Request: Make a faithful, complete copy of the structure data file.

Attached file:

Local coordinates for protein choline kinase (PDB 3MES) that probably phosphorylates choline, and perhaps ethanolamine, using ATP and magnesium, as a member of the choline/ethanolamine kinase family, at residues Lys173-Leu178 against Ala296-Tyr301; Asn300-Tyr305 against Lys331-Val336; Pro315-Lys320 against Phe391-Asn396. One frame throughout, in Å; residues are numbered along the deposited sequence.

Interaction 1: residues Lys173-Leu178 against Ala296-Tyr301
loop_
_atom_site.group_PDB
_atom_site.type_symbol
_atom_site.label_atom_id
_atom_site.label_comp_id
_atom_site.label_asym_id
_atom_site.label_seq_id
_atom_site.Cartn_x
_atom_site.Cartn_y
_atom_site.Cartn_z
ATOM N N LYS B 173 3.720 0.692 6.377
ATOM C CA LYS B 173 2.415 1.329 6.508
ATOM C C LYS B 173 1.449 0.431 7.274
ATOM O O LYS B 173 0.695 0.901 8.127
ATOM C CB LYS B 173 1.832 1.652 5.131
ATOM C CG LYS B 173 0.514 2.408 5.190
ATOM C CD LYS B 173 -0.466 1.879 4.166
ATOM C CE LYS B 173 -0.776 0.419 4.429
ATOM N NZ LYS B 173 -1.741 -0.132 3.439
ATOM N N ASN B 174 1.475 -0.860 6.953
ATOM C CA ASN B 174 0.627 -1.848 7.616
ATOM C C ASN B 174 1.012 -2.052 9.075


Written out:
Local coordinates for protein choline kinase (PDB 3MES) that probably phosphorylates choline, and perhaps ethanolamine, using ATP and magnesium, as a member of the choline/ethanolamine kinase family, at residues Lys173-Leu178 against Ala296-Tyr301; Asn300-Tyr305 against Lys331-Val336; Pro315-Lys320 against Phe391-Asn396. One frame throughout, in Å; residues are numbered along the deposited sequence.

Interaction 1: residues Lys173-Leu178 against Ala296-Tyr301
loop_
_atom_site.group_PDB
_atom_site.type_symbol
_atom_site.label_atom_id
_atom_site.label_comp_id
_atom_site.label_asym_id
_atom_site.label_seq_id
_atom_site.Cartn_x
_atom_site.Cartn_y
_atom_site.Cartn_z
ATOM N N LYS B 173 3.720 0.692 6.377
ATOM C CA LYS B 173 2.415 1.329 6.508
ATOM C C LYS B 173 1.449 0.431 7.274
ATOM O O LYS B 173 0.695 0.901 8.127
ATOM C CB LYS B 173 1.832 1.652 5.131
ATOM C CG LYS B 173 0.514 2.408 5.190
ATOM C CD LYS B 173 -0.466 1.879 4.166
ATOM C CE LYS B 173 -0.776 0.419 4.429
ATOM N NZ LYS B 173 -1.741 -0.132 3.439
ATOM N N ASN B 174 1.475 -0.860 6.953
ATOM C CA ASN B 174 0.627 -1.848 7.616
ATOM C C ASN B 174 1.012 -2.052 9.075